A Tip from the Nile River

Today I went to campus for a sustainability committee meeting. Senya came with me. It went really well. She just chilled out on my lap for most of it; when she got hungry, I gave her a bottle. She was talking a little (her adorable voice is too cute for me to really try to “shush” her wholeheartedly), but not enough to distract people. Overall, it went well. And she made it more fun for me to be there. I feel that way when I read for school late at night, too, and she sleeps on me. It keeps me connected to the ultimate values in my life. I guess broadly speaking, Love is the terminal value for which I am pursuing all these instrumental goals. And boy, do I love her.

It’s good to remember this because sometimes I wonder why I am pushing myself so much while she’s so young. But, when I pause to reflect on my life, I really do have peace that I am doing the things I am meant to do right now. And so, I trust that I will have the resources that I need to complete the different tasks in front of me. And it reminds me of white-water rafting on the White Nile in Uganda.

When we got in our raft (after signing a bunch of waivers saying that we knew we might die or become otherwise injured in the course of this activity) I could have become overwhelmed and panicked by the sheer volume and force of white water stretching as far as I could see. But we had been given a crash-course in technique and also what to do in the event of urgent situations that might arise, so I limited my attention to the immediate. In an adrenaline-pumping activity that requires skill or action from me, I have found that focus is important. Focusing on what I need to do in the present moment is better than focusing on what could go wrong.

And so, wave by wave, I did what I had been instructed to do. And it worked each time. It was amazing and exhilarating to maneuver over such turbulent, fast water. Never before had I felt so “in the moment.”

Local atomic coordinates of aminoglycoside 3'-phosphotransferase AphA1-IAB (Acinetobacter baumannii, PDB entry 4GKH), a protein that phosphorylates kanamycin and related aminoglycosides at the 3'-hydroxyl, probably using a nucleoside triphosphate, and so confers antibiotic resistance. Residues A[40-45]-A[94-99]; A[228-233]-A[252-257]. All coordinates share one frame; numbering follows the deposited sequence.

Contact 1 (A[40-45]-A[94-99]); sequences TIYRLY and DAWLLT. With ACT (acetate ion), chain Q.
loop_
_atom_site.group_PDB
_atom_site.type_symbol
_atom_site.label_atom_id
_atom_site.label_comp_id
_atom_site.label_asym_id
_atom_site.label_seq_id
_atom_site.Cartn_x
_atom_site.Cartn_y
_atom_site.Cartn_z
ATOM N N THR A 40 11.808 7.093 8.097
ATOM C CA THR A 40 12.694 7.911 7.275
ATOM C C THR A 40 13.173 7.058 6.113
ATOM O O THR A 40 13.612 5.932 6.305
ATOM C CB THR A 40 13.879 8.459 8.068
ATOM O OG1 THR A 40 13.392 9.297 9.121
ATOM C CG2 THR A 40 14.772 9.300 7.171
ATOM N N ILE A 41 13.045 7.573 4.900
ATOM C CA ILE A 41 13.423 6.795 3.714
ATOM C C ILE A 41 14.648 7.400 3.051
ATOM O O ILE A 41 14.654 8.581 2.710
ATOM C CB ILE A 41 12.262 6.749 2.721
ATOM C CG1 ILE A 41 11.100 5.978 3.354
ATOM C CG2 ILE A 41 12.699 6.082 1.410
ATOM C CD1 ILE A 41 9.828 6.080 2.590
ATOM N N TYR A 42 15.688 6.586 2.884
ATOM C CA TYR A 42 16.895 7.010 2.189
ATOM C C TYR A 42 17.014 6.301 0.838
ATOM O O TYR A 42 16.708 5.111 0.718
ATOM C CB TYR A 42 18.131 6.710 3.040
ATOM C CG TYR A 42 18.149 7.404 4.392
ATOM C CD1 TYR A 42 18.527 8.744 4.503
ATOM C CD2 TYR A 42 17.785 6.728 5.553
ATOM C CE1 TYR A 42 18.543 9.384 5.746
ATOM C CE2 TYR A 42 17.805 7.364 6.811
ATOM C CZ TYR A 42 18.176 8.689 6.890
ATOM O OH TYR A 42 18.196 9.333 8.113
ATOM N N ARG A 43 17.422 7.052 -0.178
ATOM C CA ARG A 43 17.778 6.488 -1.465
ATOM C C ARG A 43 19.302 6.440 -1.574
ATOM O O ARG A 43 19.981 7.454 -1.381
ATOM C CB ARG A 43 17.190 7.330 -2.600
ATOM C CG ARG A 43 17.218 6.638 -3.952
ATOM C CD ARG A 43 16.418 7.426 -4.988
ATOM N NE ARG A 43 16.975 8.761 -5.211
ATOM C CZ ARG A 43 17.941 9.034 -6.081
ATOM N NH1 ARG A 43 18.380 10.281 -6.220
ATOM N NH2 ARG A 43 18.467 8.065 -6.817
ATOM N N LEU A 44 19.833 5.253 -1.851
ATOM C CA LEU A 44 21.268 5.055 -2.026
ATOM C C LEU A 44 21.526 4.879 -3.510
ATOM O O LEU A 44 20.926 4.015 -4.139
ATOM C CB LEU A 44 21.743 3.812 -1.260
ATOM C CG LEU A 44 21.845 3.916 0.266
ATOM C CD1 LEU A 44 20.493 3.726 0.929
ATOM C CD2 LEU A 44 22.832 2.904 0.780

After a few hours of rafting, our guide (this bamf New Zealander girl) took us straight into a violent patch of convening rapids and our raft flipped. Then, the muted sound of the powerful river filled my consciousness as the current pulled me rapidly downstream. When I tried to surface, I couldn’t. I was under the raft. I thought there would be an air pocket, but no. There wasn’t. Now-this could have become traumatic, if I let it.  I have a bit of history with getting stuck or trapped; I’ll save those stories for another time. Suffice it to say, I have a tendency to feel claustrophobic sometimes. But in this moment under the raft, the bamf Kiwi’s voice returned to me, saying “if there is no air pocket when you try to scream for help under the raft, then use your hands to feel your way from the center of the overturned raft to the edge, then swim underneath, and surface.” So, I did that.

Instantly after surfacing, two arms reached down and pulled me atop the overturned raft. It was Collin. And I was fine.

So, I remember that day when I am facing events or tasks in life that could seem overwhelming. That memory reminds me that sometimes looking too far ahead, things may seem impossible. But, if I take it wave by wave, then I’ll make it.

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